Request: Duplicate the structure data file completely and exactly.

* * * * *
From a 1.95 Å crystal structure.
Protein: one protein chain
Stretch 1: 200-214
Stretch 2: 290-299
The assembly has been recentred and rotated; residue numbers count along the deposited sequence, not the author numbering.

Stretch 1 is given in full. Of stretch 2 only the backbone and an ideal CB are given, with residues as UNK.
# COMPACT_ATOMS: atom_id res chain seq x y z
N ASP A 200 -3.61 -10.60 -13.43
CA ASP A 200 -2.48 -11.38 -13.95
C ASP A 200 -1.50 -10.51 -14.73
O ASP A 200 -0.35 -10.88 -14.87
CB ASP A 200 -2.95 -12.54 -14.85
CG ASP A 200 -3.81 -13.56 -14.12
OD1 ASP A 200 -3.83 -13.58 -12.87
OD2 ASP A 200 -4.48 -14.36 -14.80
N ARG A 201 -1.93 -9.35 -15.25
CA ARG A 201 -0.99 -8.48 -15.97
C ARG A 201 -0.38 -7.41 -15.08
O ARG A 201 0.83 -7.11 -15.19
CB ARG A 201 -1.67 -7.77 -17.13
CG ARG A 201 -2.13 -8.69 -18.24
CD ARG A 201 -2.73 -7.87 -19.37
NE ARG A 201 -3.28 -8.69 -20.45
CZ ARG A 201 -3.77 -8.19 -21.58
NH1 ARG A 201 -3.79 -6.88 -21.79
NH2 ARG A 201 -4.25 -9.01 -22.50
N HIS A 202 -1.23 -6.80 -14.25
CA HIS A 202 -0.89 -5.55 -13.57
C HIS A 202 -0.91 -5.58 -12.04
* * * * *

From a 1.95 Å crystal structure.
Protein: one protein chain
Stretch 1: 200-214
Stretch 2: 290-299
The assembly has been recentred and rotated; residue numbers count along the deposited sequence, not the author numbering.

Stretch 1 is given in full. Of stretch 2 only the backbone and an ideal CB are given, with residues as UNK.
# COMPACT_ATOMS: atom_id res chain seq x y z
N ASP A 200 -3.61 -10.60 -13.43
CA ASP A 200 -2.48 -11.38 -13.95
C ASP A 200 -1.50 -10.51 -14.73
O ASP A 200 -0.35 -10.88 -14.87
CB ASP A 200 -2.95 -12.54 -14.85
CG ASP A 200 -3.81 -13.56 -14.12
OD1 ASP A 200 -3.83 -13.58 -12.87
OD2 ASP A 200 -4.48 -14.36 -14.80
N ARG A 201 -1.93 -9.35 -15.25
CA ARG A 201 -0.99 -8.48 -15.97
C ARG A 201 -0.38 -7.41 -15.08
O ARG A 201 0.83 -7.11 -15.19
CB ARG A 201 -1.67 -7.77 -17.13
CG ARG A 201 -2.13 -8.69 -18.24
CD ARG A 201 -2.73 -7.87 -19.37
NE ARG A 201 -3.28 -8.69 -20.45
CZ ARG A 201 -3.77 -8.19 -21.58
NH1 ARG A 201 -3.79 -6.88 -21.79
NH2 ARG A 201 -4.25 -9.01 -22.50
N HIS A 202 -1.23 -6.80 -14.25
CA HIS A 202 -0.89 -5.55 -13.57
C HIS A 202 -0.91 -5.58 -12.04